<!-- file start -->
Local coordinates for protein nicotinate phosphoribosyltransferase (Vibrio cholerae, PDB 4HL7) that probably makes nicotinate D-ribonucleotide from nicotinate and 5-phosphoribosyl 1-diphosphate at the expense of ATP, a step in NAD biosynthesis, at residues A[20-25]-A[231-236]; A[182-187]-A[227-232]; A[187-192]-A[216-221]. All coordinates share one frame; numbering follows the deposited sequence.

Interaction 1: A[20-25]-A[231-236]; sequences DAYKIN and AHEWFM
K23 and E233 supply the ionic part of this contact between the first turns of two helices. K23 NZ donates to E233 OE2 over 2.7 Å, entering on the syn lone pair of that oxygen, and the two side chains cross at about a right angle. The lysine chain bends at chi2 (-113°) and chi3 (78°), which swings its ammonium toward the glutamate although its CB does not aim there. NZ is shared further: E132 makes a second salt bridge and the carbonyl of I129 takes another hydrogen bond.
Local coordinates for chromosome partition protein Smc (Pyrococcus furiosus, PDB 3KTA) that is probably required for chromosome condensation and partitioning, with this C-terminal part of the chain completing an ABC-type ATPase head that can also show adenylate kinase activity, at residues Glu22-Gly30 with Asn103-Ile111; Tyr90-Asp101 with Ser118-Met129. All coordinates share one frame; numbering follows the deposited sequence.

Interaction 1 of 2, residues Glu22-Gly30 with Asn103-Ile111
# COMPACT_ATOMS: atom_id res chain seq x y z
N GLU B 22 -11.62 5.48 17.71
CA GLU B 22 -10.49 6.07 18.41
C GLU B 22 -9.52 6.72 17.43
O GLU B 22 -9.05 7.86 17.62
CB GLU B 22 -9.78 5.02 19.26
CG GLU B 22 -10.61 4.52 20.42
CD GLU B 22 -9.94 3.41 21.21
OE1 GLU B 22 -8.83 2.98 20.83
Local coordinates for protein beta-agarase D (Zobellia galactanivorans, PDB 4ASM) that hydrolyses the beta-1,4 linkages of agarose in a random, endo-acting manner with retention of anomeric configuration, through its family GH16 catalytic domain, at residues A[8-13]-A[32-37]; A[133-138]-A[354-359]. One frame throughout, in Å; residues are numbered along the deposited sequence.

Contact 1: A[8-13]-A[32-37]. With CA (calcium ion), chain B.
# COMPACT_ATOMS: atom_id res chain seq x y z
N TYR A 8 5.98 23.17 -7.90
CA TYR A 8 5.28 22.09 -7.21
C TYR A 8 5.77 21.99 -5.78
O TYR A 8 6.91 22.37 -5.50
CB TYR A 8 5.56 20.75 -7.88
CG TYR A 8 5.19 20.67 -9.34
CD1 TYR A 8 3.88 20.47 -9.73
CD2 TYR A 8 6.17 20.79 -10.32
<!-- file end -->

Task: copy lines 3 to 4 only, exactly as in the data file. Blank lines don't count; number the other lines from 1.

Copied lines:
K23 and E233 supply the ionic part of this contact between the first turns of two helices. K23 NZ donates to E233 OE2 over 2.7 Å, entering on the syn lone pair of that oxygen, and the two side chains cross at about a right angle. The lysine chain bends at chi2 (-113°) and chi3 (78°), which swings its ammonium toward the glutamate although its CB does not aim there. NZ is shared further: E132 makes a second salt bridge and the carbonyl of I129 takes another hydrogen bond.
Local coordinates for chromosome partition protein Smc (Pyrococcus furiosus, PDB 3KTA) that is probably required for chromosome condensation and partitioning, with this C-terminal part of the chain completing an ABC-type ATPase head that can also show adenylate kinase activity, at residues Glu22-Gly30 with Asn103-Ile111; Tyr90-Asp101 with Ser118-Met129. All coordinates share one frame; numbering follows the deposited sequence.